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Ten Tips for Creating Judicial Education Programs
About Adult Victim Sexual Assault

“Sex offense trials are “more difficult…to preside [over] from a legal and
technical standpoint, a personal and emotional viewpoint, and a public
scrutiny and public pressure perspective.”1

1. Ensure leadership from local judges, especially those with relevant experience.
Include local judges in planning as early as possible and in every step of the decision-
making process. Identify judges who would want to be part of the training’s “leadership.”
Try to identify judges who have experience with sexual assault cases – either as judges
or before taking the bench – and who understand the importance of an informed
judiciary to ensure fairness in adult victim sexual assault cases. When judges help
shape the program it gives them a sense of ownership in the program and a stake in its
success. It also gives the program credibility with the judicial community.

2. Have local judges participate as faculty.
Ask the leadership judges to serve as faculty– presenting various sessions alongside
the judicial educators and experts – and to identify other judges who may be willing to
do so. Local judges can share with their colleagues their own experiences trying sexual
assault cases, which is powerful.

3. Adapt the program to local law and practice.
To ensure that the program is useful for your judicial audience, present issues such as
rape shield law in the context of local law and practice.

4. Invite local experts and service providers to present.
Invite local experts and service providers such as Sexual Assault Nurse Examiners
(SANEs), victim advocates, and sex offender treatment providers to explain how
medical forensic sexual assault examinations are conducted and what they can tell the
courts, and the services/treatment available in your state. These “local experts” can
present alongside both judicial educators and local judicial faculty members.

1Kurt M. Bumby & Marc C. Maddox, Judges’ Knowledge About Sexual Offenders,
Difficulties Presiding Over Sexual Offense Cases, and Opinions on Sentencing, Treatment
and Legislation, 11 SEXUAL ABUSE: A JOURNAL OF RESEARCH AND TREATMENT 305 (1999).
Ten Tips for Creating Judicial Education Programs
About Adult Victim Sexual Assault

5. Recruit subject matter experts to explain rape myths and realities.
Subject matter experts on topics such as the neurobiology of trauma, offender behavior,
and elder victims of sexual assault can be extremely helpful in debunking rape myths
and explaining the realities of sexual assault to judicial audiences.

6. Plan and rehearse each session carefully!
In the rush of planning and hammering out logistics the content of each session can
take a backseat. Practice each session to get the timing right. If you have co-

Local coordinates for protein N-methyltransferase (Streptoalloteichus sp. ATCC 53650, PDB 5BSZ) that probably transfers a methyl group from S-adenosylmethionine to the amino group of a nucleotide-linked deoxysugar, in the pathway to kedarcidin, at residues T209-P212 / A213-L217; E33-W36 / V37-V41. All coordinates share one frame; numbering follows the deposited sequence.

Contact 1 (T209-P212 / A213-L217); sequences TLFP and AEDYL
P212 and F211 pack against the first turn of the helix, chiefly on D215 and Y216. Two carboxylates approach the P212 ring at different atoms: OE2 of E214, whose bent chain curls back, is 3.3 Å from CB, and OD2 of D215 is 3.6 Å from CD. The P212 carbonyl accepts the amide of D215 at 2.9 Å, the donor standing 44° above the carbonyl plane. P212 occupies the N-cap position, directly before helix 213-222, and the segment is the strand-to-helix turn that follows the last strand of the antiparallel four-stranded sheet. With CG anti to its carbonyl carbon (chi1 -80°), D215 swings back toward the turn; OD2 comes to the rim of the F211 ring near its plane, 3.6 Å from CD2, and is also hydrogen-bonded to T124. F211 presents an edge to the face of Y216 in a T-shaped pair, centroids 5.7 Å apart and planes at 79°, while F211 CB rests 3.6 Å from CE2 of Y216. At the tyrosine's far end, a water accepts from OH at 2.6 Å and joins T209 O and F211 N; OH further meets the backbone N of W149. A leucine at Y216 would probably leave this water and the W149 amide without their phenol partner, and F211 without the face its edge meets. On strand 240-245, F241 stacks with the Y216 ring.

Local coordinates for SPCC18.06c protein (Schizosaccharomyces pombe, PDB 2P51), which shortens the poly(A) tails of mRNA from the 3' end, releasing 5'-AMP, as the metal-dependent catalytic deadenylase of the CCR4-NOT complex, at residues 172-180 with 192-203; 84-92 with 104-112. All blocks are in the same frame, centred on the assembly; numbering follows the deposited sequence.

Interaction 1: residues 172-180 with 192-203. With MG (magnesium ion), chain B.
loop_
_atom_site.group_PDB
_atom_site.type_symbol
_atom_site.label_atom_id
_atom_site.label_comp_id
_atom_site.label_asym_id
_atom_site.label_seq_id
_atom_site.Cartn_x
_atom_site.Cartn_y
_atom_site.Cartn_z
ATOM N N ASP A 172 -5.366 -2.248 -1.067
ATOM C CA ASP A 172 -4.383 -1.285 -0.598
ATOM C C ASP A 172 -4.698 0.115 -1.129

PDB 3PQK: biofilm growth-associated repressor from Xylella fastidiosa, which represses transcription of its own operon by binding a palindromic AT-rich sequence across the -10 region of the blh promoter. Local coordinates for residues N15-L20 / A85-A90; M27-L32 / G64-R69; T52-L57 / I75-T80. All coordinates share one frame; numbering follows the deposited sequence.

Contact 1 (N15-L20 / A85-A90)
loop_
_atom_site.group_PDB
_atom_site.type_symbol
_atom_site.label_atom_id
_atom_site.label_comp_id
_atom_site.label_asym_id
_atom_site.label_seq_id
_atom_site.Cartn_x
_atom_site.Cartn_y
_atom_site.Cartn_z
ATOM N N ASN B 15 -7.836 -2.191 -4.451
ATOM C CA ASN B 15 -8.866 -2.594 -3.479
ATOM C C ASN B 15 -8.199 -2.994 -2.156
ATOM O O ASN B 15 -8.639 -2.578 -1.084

presenters, try and arrange for them to practice together in person or remotely so that
the presentation flows smoothly.

7. Make the sessions interactive.
Sexual assault is a heavy topic. Educating judges on the complexities of sexual assault
cases can lead to dense, detailed presentations. To keep judges engaged, include
interactive elements such as case studies to be explored in small groups, polling using
electronic responders and videos that will promote discussion.

8. Resources should be made easily accessible for the long term.
Your programs may include resources such as presenters’ PowerPoints, reference
articles, and webinar links. These resources should be made accessible on the court
website for the long term, for program attendees and those unable to attend. Having
these “resource databases” will make it easier to develop resource lists for future
trainings and provide examples of past program materials to potential future trainees.

9. When advertising your program, use a good “hook” to promote attendance.
If your state has a new law or state supreme court ruling that will impact sexual assault
cases, feature it in your program and use it to advertise. Judges will need to get up to
speed on the new law or opinion, so why not do it at your event? Is there a way to pair
your event with a larger judicial training institute? Get creative!

10. Integrate sexual assault issues throughout your judicial education programming.
Sexual assault issues arise in many different kinds of cases and specialized courts
including domestic violence, elder abuse, and drug treatment courts. Integrate these
issues wherever relevant. For example, in domestic violence programming, include
information about intimate partner sexual abuse and how it elevates risk to victims.
Utilize the National Judicial Education Program’s diverse online curricula to develop
this diverse programming, www.njep.org.

This project is supported by Cooperative Agreement No 2014-TA-AX-K045 awarded by the Office of
Violence Against Women, U.S. Department of Justice. The opinions, findings, conclusions, and
recommendations expressed in this publication/program/exhibition are those of the author(s) and do not
necessarily reflect the views of the Department of Justice.

© Legal Momentum-National Judicial Education Program 2017